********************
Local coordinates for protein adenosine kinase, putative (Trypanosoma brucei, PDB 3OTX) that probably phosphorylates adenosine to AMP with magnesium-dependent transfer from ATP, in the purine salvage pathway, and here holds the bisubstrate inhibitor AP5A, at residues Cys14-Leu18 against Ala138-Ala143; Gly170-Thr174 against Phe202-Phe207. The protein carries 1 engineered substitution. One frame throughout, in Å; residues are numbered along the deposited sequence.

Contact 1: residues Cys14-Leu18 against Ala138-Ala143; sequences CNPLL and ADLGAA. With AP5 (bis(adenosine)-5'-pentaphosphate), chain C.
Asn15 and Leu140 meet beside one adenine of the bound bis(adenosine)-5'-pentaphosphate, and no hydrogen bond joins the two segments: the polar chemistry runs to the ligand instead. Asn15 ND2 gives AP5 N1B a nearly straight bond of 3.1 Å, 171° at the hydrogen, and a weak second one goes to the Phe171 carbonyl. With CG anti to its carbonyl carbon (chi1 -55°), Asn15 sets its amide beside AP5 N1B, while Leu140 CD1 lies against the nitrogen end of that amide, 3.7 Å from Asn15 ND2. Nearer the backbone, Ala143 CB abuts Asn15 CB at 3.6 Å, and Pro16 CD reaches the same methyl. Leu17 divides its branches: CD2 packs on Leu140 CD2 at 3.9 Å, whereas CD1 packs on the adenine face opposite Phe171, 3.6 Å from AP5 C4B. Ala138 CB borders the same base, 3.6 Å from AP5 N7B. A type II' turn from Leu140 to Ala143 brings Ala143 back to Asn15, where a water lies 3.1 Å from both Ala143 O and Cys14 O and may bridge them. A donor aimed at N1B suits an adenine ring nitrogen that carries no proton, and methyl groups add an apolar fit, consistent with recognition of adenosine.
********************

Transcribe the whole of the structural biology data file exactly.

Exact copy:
Local coordinates for protein adenosine kinase, putative (Trypanosoma brucei, PDB 3OTX) that probably phosphorylates adenosine to AMP with magnesium-dependent transfer from ATP, in the purine salvage pathway, and here holds the bisubstrate inhibitor AP5A, at residues Cys14-Leu18 against Ala138-Ala143; Gly170-Thr174 against Phe202-Phe207. The protein carries 1 engineered substitution. One frame throughout, in Å; residues are numbered along the deposited sequence.

Contact 1: residues Cys14-Leu18 against Ala138-Ala143; sequences CNPLL and ADLGAA. With AP5 (bis(adenosine)-5'-pentaphosphate), chain C.
Asn15 and Leu140 meet beside one adenine of the bound bis(adenosine)-5'-pentaphosphate, and no hydrogen bond joins the two segments: the polar chemistry runs to the ligand instead. Asn15 ND2 gives AP5 N1B a nearly straight bond of 3.1 Å, 171° at the hydrogen, and a weak second one goes to the Phe171 carbonyl. With CG anti to its carbonyl carbon (chi1 -55°), Asn15 sets its amide beside AP5 N1B, while Leu140 CD1 lies against the nitrogen end of that amide, 3.7 Å from Asn15 ND2. Nearer the backbone, Ala143 CB abuts Asn15 CB at 3.6 Å, and Pro16 CD reaches the same methyl. Leu17 divides its branches: CD2 packs on Leu140 CD2 at 3.9 Å, whereas CD1 packs on the adenine face opposite Phe171, 3.6 Å from AP5 C4B. Ala138 CB borders the same base, 3.6 Å from AP5 N7B. A type II' turn from Leu140 to Ala143 brings Ala143 back to Asn15, where a water lies 3.1 Å from both Ala143 O and Cys14 O and may bridge them. A donor aimed at N1B suits an adenine ring nitrogen that carries no proton, and methyl groups add an apolar fit, consistent with recognition of adenosine.